The public outcry over plans to remove trees from a 30-mile stretch of Interstate 26 may be paying off.

A state budget proviso gives the Berkeley-Charleston-Dorchester Council of Governments the right to veto the S.C. Department of Transportation's plans to clear cut the median.

That item was not among Gov. Nikki Haley's budget vetoes handed down late Tuesday.

Meanwhile, U.S. Rep. Mark Sanford, R-S.C., has written a letter objecting to the plan, and local officials have agreed to hold a public hearing on it soon.

The state Department of Transportation has cited safety concerns to justify its plan to remove the trees from the median of Interstate 26 between Summerville and Interstate 95. Its proposed $5 million project would install cable guardrails in the center of the median after the trees are gone.

About 32,500 vehicles travel the stretch each day, and between 2007 and 2011, 44 people were killed and 709 were injured in 1,934 crashes there. Half of the wrecks involved cars running off the road.

But many Lowcountry residents and public officials have expressed concern that it would ruin the road's appearance — and that safety concerns can be addressed in other ways.

Susan Breslin of Folly Beach is among those who have spoken out against the plan.

Breslin said one of her first memories of South Carolina was driving from Charleston to Columbia in the spring — and she has been a big fan of the median trees ever since.

“I thought it was the most magical thing I had ever seen,” she said. “The trees were gorgeous and the smell of the cut grass was beautiful.”

The Council of Government will invite DOT officials to explain their plan, and the council also will allow the public to speak on the issue.

The date of that meeting has not been set, but it could be held next month, Council Executive Director Ron Mitchum said.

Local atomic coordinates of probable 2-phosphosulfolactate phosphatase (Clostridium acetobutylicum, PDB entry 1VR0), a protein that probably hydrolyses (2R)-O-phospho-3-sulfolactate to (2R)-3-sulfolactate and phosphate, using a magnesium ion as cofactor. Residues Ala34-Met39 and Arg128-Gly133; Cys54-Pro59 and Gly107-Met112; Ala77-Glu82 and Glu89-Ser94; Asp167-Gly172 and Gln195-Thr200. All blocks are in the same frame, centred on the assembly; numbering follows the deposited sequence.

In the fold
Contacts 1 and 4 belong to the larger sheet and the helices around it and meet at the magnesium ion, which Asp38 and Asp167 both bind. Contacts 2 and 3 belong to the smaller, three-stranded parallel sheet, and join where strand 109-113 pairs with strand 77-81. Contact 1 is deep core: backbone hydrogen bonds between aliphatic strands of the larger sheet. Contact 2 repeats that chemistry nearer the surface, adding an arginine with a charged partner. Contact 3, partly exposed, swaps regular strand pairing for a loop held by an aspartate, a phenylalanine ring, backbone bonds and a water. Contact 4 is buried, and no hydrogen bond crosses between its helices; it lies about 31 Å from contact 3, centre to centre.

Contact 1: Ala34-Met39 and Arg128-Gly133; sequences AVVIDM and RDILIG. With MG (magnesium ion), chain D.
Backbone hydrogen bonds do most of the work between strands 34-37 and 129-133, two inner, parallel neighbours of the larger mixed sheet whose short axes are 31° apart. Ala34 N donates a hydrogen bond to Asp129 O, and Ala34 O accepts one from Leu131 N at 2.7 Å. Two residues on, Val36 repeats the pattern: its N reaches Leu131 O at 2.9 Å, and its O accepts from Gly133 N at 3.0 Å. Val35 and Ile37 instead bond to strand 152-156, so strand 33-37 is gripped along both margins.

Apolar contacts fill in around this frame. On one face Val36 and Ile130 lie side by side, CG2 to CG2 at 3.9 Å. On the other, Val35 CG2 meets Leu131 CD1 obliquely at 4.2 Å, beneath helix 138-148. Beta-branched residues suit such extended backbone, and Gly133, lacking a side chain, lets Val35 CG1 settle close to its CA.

While the main issue is whether the trees should stay or go, Mitchum said council members might consider other alternatives.

“There may be some other possibilities. It's just a matter of talking through it,” he said. “I think this process may be helpful in making sure we look at all the different options.”

State Sen. Larry Grooms, R-Bonneau, said he worked to get extra review of the state's plans inserted into the state budget after he had trouble getting his questions answered.

“I just wanted the DOT to justify cutting down the trees. I wanted to see what were their alternatives to cutting all the trees and what the total cost would be,” he said. “They were not forthcoming with the information.”

Grooms said the comments he has received on the trees amount to a mixed bag.

“I've got some folks who say the trees should be cut because the trees kill people. I don't necessarily subscribe to that,” he added.

Sanford recently wrote to COG Chairman Larry Hargett to express his support for the council's review on the issue.

“I now work in Washington, D.C., during the week and there are a whole host of parkways in different corners of the metropolitan area that have trees surprisingly close to the roadways and yet are able to the handle traffic counts that in many cases are heavier than those experienced on I-26,” his letter said.

Hargett said he has not made up his mind about the trees. When the council members discussed the issue earlier this week, few spoke up for or against the idea. The council is made up of dozens of elected officials from the three counties and their 27 municipalities.

While the trees have their defenders, a Post and Courier analysis of fatalities along the full length of Interstate 26 in 2010 found a heavy concentration along the rural stretch in Berkeley and Dorchester counties — an area this newspaper dubbed “the death zone.”

Some stretches around Ridgeville and Harleyville had three times more fatalities per mile than other sections. Mile per mile, it has more fatalities than sections through North Charleston and Columbia — even though it has one-third the traffic.

The S.C. Highway Patrol stepped up enforcement as a result, and the number of fatalities had ebbed by late 2010. The state also began looking into other safety improvements.

Reach Robert Behre at 937-5771.